It is said you can learn a lot about a person by looking at their garbage. Turns out, you can learn just as much about the character of Petaluma by looking at its sewage — or, thankfully, at the facility that processes it.
During its 10 years, the Ellis Wastewater Treatment Facility has reshaped itself to take in waste produced by a rapidly changing city, factoring in an increased population and new industries like large-scale beer production.
Recently-completed projects costing roughly $9 million have changed the face of the wastewater facility by expanding treatment capacity, tackling hard-to-process industry waste and building a system that will provide biofuel to city vehicles.
“We’ve been under construction pretty much since 2014, which was five years after the plant opened,” said Deputy Director Leah Godsey Walker. “So, we’ve been building for quite a bit.”
Construction of the high-strength waste receiving station will soon give the plant the ability to process by-products from food and production facilities, such as Lagunitas and Petaluma Poultry, that can’t go down the drain. These include animal processing waste, fats, oils and liquids used to process food and beverages.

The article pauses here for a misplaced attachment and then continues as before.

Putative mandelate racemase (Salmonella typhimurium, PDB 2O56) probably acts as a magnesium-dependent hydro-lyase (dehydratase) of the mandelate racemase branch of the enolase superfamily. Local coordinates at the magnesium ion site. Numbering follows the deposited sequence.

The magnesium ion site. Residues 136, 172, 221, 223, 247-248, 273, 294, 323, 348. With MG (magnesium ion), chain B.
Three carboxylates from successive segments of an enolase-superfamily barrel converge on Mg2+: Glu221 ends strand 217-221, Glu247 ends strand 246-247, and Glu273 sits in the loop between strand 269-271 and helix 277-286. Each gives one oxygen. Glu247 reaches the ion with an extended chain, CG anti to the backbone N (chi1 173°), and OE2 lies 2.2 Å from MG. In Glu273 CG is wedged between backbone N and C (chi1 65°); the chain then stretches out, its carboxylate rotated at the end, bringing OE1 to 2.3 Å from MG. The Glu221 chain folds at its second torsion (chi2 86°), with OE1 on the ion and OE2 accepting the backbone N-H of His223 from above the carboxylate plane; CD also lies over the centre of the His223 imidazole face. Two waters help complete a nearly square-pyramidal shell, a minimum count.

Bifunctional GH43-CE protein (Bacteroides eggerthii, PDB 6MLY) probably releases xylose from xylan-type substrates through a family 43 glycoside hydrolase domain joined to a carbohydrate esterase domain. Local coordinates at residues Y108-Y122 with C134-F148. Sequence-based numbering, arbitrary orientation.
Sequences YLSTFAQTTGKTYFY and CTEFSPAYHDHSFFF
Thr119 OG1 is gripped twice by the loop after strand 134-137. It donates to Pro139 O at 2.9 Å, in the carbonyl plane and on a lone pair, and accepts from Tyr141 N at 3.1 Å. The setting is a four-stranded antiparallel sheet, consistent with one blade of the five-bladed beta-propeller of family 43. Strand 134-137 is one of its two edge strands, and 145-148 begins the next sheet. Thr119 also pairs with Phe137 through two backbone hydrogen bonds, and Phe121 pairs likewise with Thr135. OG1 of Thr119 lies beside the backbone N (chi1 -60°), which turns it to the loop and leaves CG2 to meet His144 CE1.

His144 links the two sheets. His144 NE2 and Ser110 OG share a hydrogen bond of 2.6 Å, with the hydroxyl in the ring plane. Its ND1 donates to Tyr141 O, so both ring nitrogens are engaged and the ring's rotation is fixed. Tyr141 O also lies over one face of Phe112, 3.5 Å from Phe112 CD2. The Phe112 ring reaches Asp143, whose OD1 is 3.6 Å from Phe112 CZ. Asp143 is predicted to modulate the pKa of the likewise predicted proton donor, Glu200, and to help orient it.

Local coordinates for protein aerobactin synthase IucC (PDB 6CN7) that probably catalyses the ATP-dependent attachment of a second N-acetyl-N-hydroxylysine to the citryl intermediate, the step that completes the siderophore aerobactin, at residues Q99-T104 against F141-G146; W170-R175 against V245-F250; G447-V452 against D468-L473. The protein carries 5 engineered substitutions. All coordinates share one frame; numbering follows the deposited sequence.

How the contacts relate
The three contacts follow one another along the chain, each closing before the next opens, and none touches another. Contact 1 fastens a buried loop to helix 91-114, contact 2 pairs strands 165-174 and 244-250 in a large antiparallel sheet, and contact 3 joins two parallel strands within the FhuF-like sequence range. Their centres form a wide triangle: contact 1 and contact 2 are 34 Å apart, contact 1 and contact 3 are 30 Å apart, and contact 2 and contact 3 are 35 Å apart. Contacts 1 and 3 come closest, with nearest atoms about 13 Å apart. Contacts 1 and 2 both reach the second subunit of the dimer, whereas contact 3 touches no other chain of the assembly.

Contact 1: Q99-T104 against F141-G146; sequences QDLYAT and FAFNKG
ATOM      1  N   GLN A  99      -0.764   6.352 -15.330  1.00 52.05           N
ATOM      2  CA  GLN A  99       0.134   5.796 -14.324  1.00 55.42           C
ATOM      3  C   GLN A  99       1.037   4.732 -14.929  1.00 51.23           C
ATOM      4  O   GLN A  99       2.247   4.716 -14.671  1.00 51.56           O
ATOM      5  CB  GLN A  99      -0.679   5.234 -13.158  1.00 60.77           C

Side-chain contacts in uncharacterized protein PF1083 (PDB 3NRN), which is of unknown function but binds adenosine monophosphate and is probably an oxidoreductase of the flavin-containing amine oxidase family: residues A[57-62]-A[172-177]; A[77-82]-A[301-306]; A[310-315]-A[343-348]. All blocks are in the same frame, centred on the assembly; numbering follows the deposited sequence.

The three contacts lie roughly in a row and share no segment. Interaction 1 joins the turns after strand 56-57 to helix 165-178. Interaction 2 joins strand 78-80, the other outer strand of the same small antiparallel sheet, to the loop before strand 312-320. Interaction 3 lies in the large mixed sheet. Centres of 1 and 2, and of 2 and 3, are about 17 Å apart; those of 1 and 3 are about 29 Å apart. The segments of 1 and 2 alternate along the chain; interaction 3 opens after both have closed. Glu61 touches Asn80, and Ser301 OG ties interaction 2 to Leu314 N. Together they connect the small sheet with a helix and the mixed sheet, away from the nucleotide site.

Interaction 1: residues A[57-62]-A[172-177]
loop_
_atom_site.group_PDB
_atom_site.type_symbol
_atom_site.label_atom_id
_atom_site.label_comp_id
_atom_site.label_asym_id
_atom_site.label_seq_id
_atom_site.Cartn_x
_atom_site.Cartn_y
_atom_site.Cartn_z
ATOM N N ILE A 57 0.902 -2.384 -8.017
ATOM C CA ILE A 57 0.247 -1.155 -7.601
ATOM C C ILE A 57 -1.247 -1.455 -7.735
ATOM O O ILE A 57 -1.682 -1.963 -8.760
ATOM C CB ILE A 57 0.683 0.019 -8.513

From our project archives…
Biomass Magazine reports the California Energy Commission approved a $3 million grant for the design, construction and operation of an anaerobic digestion (AD) system at the Ellis Water Recycling Facility. This facility in the City of Petaluma will produce 150,000 gasoline gallon equivalents (GGE) of renewal natural gas (RNG) made from food and beverage waste.
The funding is provided by the energy commission’s Alternative and Renewable Fuel and Vehicle Technology Program.
Read more about the project here.